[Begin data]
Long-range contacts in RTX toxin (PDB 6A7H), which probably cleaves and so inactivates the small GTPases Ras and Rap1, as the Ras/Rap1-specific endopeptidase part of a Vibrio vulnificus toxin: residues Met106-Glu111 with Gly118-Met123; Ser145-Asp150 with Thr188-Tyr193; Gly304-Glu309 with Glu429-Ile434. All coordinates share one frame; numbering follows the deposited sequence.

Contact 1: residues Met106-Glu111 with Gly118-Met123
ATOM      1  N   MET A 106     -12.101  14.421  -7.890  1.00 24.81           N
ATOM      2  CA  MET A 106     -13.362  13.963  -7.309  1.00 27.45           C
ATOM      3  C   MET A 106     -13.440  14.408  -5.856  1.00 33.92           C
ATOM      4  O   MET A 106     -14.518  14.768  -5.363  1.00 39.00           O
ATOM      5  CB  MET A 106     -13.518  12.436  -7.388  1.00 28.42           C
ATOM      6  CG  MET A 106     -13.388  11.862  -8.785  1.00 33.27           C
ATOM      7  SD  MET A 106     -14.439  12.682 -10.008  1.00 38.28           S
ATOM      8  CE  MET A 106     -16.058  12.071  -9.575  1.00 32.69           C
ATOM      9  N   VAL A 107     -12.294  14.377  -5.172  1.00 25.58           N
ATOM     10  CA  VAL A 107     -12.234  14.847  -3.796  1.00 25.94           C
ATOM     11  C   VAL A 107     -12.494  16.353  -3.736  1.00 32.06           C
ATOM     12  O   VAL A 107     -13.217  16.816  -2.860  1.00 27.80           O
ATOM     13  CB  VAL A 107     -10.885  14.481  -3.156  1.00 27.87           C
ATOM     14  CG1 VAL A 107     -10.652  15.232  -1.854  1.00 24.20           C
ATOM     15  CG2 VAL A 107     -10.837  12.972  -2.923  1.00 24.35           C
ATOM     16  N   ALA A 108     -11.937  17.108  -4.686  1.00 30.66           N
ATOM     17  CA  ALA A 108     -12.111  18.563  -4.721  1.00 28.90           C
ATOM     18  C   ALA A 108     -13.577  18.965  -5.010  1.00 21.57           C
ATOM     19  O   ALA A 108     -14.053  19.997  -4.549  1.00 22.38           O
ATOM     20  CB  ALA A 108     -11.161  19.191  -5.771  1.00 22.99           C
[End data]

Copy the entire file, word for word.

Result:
Long-range contacts in RTX toxin (PDB 6A7H), which probably cleaves and so inactivates the small GTPases Ras and Rap1, as the Ras/Rap1-specific endopeptidase part of a Vibrio vulnificus toxin: residues Met106-Glu111 with Gly118-Met123; Ser145-Asp150 with Thr188-Tyr193; Gly304-Glu309 with Glu429-Ile434. All coordinates share one frame; numbering follows the deposited sequence.

Contact 1: residues Met106-Glu111 with Gly118-Met123
ATOM      1  N   MET A 106     -12.101  14.421  -7.890  1.00 24.81           N
ATOM      2  CA  MET A 106     -13.362  13.963  -7.309  1.00 27.45           C
ATOM      3  C   MET A 106     -13.440  14.408  -5.856  1.00 33.92           C
ATOM      4  O   MET A 106     -14.518  14.768  -5.363  1.00 39.00           O
ATOM      5  CB  MET A 106     -13.518  12.436  -7.388  1.00 28.42           C
ATOM      6  CG  MET A 106     -13.388  11.862  -8.785  1.00 33.27           C
ATOM      7  SD  MET A 106     -14.439  12.682 -10.008  1.00 38.28           S
ATOM      8  CE  MET A 106     -16.058  12.071  -9.575  1.00 32.69           C
ATOM      9  N   VAL A 107     -12.294  14.377  -5.172  1.00 25.58           N
ATOM     10  CA  VAL A 107     -12.234  14.847  -3.796  1.00 25.94           C
ATOM     11  C   VAL A 107     -12.494  16.353  -3.736  1.00 32.06           C
ATOM     12  O   VAL A 107     -13.217  16.816  -2.860  1.00 27.80           O
ATOM     13  CB  VAL A 107     -10.885  14.481  -3.156  1.00 27.87           C
ATOM     14  CG1 VAL A 107     -10.652  15.232  -1.854  1.00 24.20           C
ATOM     15  CG2 VAL A 107     -10.837  12.972  -2.923  1.00 24.35           C
ATOM     16  N   ALA A 108     -11.937  17.108  -4.686  1.00 30.66           N
ATOM     17  CA  ALA A 108     -12.111  18.563  -4.721  1.00 28.90           C
ATOM     18  C   ALA A 108     -13.577  18.965  -5.010  1.00 21.57           C
ATOM     19  O   ALA A 108     -14.053  19.997  -4.549  1.00 22.38           O
ATOM     20  CB  ALA A 108     -11.161  19.191  -5.771  1.00 22.99           C